Hiding that Heating Tank

Ways to camouflage, hide and de-emphasize your tank.

The yard is shaping up now, flower buds are sprouting and the bunny rabbits are enjoying noshing on freshly mown grass. Ah, springtime. It’s beautiful! And then there’s that jarring, stark-white fuel tank next to the house. [Sigh.]

There is no escaping the utilitarian, almost industrial look of your home’s heating oil or propane tank. It’s absolutely necessary but not aesthetically pleasing to have as part of your home’s landscape. You can accept it for what it is because after all, it’s not going anywhere. Or, you can cleverly make it “disappear”.

Rather than planting beds of bright flowers at the base of the tank, which only draws the eye, use the following design principles to work around the tank.

Natural Screening:

Since your fuel tank is already part of the landscape, you might choose to make it blend in with the natural screening. By strategically planting greenery around your tank, incorporating the plantings into a larger landscape plan, you can effectively hide it almost entirely from view. Give the tank plenty of air around it and leave an opening in a logical place for your heating tank to still be accessible for refilling or servicing, when needed.

Use shrubs, evergreen trees, and ornamental grasses are great landscaping elements to act as a natural privacy screen and hides the tank. Plant them strategically to screen undesirable views, and choose evergreen shrubs for year-round service. Be sure to choose plants that will grow tall enough to hide the tank, usually about 6 feet.

Note: Be sure to plant trees at least 10 feet away from the oil or propane tank so their roots don’t extend to interfere with the tank.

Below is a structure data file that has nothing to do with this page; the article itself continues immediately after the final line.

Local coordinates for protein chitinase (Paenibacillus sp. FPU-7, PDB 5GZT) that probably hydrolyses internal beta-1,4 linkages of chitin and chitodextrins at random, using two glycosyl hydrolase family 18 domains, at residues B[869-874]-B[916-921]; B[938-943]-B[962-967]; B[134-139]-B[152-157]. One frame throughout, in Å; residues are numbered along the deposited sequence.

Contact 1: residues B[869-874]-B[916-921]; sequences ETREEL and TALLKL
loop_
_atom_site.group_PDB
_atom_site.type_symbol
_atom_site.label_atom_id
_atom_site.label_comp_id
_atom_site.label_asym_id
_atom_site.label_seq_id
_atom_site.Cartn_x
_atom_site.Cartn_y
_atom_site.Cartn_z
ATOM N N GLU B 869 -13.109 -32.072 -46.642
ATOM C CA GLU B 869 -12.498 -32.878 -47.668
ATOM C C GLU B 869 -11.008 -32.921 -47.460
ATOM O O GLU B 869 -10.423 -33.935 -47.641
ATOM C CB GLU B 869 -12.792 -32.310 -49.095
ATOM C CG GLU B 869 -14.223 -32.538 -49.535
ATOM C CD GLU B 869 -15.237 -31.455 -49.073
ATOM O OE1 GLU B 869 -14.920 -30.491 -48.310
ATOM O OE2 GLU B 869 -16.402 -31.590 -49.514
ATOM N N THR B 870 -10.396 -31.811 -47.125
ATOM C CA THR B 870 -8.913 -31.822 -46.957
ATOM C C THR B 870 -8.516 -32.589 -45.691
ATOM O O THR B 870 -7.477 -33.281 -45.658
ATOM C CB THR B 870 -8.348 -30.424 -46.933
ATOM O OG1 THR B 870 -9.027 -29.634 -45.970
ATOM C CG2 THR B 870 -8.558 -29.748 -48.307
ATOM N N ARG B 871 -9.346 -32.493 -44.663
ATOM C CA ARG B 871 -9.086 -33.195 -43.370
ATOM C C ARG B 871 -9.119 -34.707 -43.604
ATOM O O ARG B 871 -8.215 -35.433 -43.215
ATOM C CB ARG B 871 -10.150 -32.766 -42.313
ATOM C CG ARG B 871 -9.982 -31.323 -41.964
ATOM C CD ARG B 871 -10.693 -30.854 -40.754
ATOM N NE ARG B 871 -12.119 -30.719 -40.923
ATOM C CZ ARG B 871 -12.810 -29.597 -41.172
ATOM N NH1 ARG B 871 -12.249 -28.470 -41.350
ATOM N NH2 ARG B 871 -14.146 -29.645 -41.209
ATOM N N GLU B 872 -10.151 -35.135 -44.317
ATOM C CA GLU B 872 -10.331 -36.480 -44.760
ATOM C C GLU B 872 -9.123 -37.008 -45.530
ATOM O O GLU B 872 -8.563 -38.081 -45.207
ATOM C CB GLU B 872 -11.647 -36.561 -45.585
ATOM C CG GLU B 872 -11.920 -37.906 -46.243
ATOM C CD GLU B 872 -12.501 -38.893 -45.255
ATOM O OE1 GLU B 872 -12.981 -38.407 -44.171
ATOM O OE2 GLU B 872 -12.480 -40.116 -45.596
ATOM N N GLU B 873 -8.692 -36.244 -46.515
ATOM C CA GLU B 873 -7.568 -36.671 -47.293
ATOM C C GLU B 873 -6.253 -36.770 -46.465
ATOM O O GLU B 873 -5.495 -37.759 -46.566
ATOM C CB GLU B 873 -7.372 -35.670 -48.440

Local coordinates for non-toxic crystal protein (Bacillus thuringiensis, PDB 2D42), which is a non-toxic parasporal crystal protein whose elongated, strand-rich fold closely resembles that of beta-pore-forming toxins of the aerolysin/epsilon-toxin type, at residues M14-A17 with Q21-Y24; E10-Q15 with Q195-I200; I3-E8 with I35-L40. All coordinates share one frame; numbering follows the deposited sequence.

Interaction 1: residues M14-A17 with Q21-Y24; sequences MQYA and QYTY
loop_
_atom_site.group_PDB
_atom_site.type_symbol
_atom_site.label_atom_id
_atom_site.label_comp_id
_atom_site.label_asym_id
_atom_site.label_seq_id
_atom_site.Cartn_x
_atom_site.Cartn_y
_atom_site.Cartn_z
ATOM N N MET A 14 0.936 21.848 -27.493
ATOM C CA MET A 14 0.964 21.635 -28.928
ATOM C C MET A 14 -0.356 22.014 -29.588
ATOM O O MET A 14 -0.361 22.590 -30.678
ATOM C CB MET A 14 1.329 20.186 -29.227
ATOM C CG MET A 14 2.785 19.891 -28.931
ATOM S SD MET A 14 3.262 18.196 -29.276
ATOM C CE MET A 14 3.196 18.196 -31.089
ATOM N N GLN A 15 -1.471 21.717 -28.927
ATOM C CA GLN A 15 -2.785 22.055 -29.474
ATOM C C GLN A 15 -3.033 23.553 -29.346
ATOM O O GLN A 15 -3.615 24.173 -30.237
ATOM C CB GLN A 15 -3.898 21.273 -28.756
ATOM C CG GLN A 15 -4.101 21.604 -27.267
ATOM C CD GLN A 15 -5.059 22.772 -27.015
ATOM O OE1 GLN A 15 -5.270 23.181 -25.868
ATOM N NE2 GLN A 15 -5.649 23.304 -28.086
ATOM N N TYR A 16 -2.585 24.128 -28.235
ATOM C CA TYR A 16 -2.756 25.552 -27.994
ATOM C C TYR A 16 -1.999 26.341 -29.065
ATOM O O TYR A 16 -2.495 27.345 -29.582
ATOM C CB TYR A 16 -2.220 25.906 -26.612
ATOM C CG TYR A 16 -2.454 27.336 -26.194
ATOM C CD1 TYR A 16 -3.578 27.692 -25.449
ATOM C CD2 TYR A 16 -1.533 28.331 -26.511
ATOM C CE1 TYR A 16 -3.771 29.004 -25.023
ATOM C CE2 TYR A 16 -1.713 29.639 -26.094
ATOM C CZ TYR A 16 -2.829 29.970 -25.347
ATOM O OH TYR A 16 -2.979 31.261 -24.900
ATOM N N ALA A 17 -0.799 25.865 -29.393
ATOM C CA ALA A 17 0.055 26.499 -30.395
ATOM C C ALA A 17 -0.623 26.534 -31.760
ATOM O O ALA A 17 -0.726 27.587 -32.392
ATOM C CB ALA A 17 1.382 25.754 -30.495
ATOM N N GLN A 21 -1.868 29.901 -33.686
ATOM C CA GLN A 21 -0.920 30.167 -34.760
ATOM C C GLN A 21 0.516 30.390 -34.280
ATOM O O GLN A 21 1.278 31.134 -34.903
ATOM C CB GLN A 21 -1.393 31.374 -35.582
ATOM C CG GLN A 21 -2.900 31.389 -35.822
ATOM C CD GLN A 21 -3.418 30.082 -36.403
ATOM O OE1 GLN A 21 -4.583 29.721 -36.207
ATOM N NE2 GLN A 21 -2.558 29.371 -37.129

Fencing & Screens:

A common approach is to use fencing and screens to hide it from view. Picket fences and lattice screens can be purchased from home-improvement stores and are easily put together.  The open weave design would allow plenty of required airflow, but would still offer substantial camouflage. Be careful to leave adequate access to the tank and proper ventilation. Avoid completely enclosing the propane tank with fencing, but instead, use your fence camouflage. This is especially important if you live in areas that have a snow accumulation, as the enclosed area can easily fill up, making it extremely difficult for your propane provider to access the tank.


The landscaping or fencework should still allow easy access to the tank for the technician coming to replenish your fuel or service your equipment. Remember to leave plenty of space between the screen and the equipment so it does not create a fire hazard. In fact, PVC/plastic or metal screening might be a safer choice.

If those ideas don’t appeal to you, you could choose to hide your tank in plain sight by artfully disguising it. Paint your tank to color coordinate with your home or to resemble something totally different and fun. We found some interesting  Pinterest solutions and some other conventional solutions to hide the “eyesore” that keeps you warm, but the options are somewhat limitless.

Feel free to reach out to Hillside for tips on how to do this safely, and to double check that your tank can handle any refurbishing around the area. We’re always available by phone, email, and Facebook.